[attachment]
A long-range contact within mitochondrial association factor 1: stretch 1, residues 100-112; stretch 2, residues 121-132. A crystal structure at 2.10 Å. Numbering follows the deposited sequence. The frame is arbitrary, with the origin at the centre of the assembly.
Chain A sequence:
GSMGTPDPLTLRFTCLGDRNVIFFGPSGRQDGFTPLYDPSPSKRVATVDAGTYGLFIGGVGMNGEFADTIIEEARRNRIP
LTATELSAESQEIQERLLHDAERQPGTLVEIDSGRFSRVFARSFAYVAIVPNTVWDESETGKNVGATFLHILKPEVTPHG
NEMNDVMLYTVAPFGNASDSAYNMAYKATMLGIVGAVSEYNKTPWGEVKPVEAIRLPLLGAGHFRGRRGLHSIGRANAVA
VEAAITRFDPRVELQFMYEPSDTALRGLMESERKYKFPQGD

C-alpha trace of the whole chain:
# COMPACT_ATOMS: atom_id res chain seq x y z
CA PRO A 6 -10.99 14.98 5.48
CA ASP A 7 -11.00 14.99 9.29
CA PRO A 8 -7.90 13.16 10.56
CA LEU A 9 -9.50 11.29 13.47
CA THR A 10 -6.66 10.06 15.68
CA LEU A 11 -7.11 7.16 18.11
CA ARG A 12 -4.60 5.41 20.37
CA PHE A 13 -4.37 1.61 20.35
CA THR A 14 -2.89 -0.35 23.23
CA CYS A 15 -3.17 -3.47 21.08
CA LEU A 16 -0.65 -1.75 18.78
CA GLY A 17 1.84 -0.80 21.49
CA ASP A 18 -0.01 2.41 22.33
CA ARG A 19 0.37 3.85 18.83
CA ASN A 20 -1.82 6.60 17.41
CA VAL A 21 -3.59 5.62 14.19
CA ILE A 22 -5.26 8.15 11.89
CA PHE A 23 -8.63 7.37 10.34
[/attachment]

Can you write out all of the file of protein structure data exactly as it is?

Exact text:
A long-range contact within mitochondrial association factor 1: stretch 1, residues 100-112; stretch 2, residues 121-132. A crystal structure at 2.10 Å. Numbering follows the deposited sequence. The frame is arbitrary, with the origin at the centre of the assembly.
Chain A sequence:
GSMGTPDPLTLRFTCLGDRNVIFFGPSGRQDGFTPLYDPSPSKRVATVDAGTYGLFIGGVGMNGEFADTIIEEARRNRIP
LTATELSAESQEIQERLLHDAERQPGTLVEIDSGRFSRVFARSFAYVAIVPNTVWDESETGKNVGATFLHILKPEVTPHG
NEMNDVMLYTVAPFGNASDSAYNMAYKATMLGIVGAVSEYNKTPWGEVKPVEAIRLPLLGAGHFRGRRGLHSIGRANAVA
VEAAITRFDPRVELQFMYEPSDTALRGLMESERKYKFPQGD

C-alpha trace of the whole chain:
# COMPACT_ATOMS: atom_id res chain seq x y z
CA PRO A 6 -10.99 14.98 5.48
CA ASP A 7 -11.00 14.99 9.29
CA PRO A 8 -7.90 13.16 10.56
CA LEU A 9 -9.50 11.29 13.47
CA THR A 10 -6.66 10.06 15.68
CA LEU A 11 -7.11 7.16 18.11
CA ARG A 12 -4.60 5.41 20.37
CA PHE A 13 -4.37 1.61 20.35
CA THR A 14 -2.89 -0.35 23.23
CA CYS A 15 -3.17 -3.47 21.08
CA LEU A 16 -0.65 -1.75 18.78
CA GLY A 17 1.84 -0.80 21.49
CA ASP A 18 -0.01 2.41 22.33
CA ARG A 19 0.37 3.85 18.83
CA ASN A 20 -1.82 6.60 17.41
CA VAL A 21 -3.59 5.62 14.19
CA ILE A 22 -5.26 8.15 11.89
CA PHE A 23 -8.63 7.37 10.34